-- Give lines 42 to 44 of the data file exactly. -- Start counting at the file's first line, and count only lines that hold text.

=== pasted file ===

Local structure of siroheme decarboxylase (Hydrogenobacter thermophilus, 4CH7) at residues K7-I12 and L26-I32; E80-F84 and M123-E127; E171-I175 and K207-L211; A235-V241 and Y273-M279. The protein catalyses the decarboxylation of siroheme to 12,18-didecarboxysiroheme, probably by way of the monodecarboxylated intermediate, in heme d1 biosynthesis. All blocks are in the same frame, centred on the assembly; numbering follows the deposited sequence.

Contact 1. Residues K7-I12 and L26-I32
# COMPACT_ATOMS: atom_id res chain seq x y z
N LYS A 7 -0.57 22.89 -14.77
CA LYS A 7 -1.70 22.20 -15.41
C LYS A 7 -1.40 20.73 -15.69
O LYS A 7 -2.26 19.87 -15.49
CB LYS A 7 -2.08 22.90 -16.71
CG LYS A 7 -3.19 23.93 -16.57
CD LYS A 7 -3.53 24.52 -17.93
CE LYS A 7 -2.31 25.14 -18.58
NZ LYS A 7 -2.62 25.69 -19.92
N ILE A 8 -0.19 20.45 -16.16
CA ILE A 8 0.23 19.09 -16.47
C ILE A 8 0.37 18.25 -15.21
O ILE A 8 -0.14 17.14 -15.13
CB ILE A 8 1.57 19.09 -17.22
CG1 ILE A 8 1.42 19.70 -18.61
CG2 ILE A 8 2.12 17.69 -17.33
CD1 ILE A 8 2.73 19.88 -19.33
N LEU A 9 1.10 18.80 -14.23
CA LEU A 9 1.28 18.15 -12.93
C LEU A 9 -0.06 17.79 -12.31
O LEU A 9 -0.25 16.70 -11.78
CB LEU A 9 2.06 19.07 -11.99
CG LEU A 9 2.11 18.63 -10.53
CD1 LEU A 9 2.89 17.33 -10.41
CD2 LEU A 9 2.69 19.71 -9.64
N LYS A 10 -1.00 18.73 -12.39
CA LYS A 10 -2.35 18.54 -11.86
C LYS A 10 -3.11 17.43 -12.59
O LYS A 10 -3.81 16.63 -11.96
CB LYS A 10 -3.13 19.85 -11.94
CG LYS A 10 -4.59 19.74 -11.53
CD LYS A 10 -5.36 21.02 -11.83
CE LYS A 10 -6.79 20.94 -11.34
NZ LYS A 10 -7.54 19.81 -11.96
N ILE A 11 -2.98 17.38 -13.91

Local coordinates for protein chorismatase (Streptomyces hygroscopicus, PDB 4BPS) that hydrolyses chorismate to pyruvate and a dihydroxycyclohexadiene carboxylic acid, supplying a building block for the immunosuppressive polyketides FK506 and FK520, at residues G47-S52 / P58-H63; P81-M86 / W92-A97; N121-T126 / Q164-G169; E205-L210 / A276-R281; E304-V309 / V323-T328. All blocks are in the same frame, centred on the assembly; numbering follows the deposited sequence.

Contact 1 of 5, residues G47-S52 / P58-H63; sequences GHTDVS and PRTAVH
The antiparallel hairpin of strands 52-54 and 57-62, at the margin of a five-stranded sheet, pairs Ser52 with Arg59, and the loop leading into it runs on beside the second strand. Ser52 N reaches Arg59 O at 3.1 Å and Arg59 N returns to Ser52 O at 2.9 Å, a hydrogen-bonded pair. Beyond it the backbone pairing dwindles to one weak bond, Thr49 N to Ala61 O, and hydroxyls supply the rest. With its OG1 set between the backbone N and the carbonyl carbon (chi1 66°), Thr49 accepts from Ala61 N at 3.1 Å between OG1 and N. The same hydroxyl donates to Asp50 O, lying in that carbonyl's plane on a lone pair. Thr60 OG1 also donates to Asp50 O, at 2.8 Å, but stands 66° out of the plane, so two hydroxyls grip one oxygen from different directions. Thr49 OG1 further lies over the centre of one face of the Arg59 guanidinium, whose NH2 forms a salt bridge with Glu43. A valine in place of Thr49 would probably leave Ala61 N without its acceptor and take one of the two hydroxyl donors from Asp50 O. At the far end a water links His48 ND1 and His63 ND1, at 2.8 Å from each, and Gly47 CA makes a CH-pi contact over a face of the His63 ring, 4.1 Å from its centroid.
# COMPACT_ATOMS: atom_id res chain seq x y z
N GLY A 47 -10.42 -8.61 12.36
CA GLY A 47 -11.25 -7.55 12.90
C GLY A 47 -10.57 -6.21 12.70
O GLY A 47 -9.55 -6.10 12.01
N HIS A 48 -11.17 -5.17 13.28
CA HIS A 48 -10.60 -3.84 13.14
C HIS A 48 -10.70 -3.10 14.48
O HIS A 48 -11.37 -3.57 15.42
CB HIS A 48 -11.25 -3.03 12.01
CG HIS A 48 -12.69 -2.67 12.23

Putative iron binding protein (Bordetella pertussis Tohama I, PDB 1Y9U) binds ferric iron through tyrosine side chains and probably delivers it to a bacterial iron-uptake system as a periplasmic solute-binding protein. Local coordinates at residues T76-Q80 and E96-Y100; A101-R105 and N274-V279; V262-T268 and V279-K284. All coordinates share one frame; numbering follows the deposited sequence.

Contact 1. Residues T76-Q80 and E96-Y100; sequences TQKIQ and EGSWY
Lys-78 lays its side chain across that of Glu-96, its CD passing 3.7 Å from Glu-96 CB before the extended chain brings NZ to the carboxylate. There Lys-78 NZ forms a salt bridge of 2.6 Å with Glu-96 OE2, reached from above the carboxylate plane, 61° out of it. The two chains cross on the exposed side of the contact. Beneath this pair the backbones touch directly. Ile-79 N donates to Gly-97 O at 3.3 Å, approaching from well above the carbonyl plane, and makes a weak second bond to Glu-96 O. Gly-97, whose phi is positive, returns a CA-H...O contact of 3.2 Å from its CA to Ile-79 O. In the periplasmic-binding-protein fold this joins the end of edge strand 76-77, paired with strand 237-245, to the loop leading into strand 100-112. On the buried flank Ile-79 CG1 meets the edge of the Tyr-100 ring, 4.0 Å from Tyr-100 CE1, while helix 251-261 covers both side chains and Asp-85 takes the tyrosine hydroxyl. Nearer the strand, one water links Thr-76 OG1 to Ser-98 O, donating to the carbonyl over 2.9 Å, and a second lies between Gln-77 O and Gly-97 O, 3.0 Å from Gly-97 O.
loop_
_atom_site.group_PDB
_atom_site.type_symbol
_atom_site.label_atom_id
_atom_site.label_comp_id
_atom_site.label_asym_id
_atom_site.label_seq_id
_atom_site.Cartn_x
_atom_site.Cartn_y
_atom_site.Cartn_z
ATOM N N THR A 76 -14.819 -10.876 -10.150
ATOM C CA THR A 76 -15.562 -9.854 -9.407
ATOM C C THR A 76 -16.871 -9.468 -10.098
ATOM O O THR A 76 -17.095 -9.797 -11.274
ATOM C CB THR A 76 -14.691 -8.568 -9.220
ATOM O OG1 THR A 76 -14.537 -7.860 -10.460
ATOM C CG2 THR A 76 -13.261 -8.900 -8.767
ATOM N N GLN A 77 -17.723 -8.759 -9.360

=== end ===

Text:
# COMPACT_ATOMS: atom_id res chain seq x y z
N GLY A 47 -10.42 -8.61 12.36
CA GLY A 47 -11.25 -7.55 12.90